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1.3: Music Notation

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    Music notation is any visual system (written or printed or rendered digitally on a screen) that is used to indicate the pitches and rhythms of a piece of music. Therefore, notation allows a composer to write down ideas for songs or concertos or symphonies and, also, allows that music to be spread through space and time. The development of music notation was absolutely critical to the rise of music that used more than just one melody. Everything that has developed in Western music after 1040 CE—from music of many independent voices (polyphonic) to solo voices with keyboard or group accompaniments, to the popular music we enjoy today—grew from this development. Though modern scholars have found examples of written musical symbols as far back as 900 CE, the staff notation system developed by Guido of Arezzo and others who followed him allowed for the accurate preservation and distribution of music. Music notation also greatly contributed to the growth, development, and evolution of the many musical styles over the past one thousand years.

    Because of his contributions to the development of music notation, Guido of Arezzo is arguably the most important figure in the development of written music in the Western world. He developed a system of lines and spaces that enabled musicians to notate the specific notes in a melody. The development of music notation made it possible for composers to notate their music accurately, allowing others to perform the music exactly the way each composer intended. This ability allowed polyphonic (many-voiced) music to evolve rapidly after 1040 CE. The video linked below is an excellent resource that explains Guido’s contributions in more detail.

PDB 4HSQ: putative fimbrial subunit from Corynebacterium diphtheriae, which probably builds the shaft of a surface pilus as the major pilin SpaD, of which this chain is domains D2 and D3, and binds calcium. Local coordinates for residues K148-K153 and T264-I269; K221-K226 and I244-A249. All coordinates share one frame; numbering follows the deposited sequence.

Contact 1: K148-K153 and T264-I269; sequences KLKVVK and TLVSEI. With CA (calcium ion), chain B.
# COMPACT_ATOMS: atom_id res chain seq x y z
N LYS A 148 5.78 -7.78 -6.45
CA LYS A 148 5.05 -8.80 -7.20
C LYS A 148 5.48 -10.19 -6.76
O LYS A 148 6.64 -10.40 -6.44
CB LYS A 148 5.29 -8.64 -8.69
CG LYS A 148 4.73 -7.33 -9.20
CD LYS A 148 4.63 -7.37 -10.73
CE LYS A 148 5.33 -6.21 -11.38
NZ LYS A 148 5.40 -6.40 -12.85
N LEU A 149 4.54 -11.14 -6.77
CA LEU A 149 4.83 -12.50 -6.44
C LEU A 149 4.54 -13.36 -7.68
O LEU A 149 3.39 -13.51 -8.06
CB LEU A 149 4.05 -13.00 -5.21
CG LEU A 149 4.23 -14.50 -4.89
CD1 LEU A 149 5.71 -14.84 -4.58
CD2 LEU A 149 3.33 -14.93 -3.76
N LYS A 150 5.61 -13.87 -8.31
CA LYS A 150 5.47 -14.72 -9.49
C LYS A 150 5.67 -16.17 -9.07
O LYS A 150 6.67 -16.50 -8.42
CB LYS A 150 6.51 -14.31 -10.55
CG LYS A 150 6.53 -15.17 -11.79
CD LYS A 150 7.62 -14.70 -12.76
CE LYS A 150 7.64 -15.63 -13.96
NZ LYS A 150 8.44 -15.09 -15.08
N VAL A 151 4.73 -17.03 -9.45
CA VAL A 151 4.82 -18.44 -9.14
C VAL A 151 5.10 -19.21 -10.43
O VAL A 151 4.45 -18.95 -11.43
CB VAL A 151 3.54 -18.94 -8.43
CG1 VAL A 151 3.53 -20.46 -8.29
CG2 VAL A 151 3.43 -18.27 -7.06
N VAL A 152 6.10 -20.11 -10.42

Ex. 1.1: Guido of Arezzo

    In the 1400s, the staff evolved into a five-line/four-space system that we still use today. This is an example of Guido's "Do Re Mi" written with modern staff and notation

    Figure \(\PageIndex{1}\): Ut queant laxis or Hymnus in Ioannem is a Latin hymn in honor of John the Baptist Source: Matthew Thibeault after Guido of Arezzo Public Domain via Wikipedia

    The popularity of staff notation grew quickly after Guido paved the way for the development of a method to notate rhythm. The system of rhythmic notation we use today in Western music has evolved over many years.

    Ex. 1.2: Rhythm Notation - The basics of reading music

    The following college marching band arrangement is adapted from DJ Khaled’s popular tune “All I Do is Win,” which shows an example of modern notation and rhythmic writing.

    Figure \(\PageIndex{2}\): “All I Do Is Win”by N. Alan Clark Source: Original Work

    This page titled 1.3: Music Notation is shared under a CC BY-SA 4.0 license and was authored, remixed, and/or curated by Clark, Heflin, Kluball, & Kramer (GALILEO Open Learning Materials) via source content that was edited to the style and standards of the LibreTexts platform; a detailed edit history is available upon request.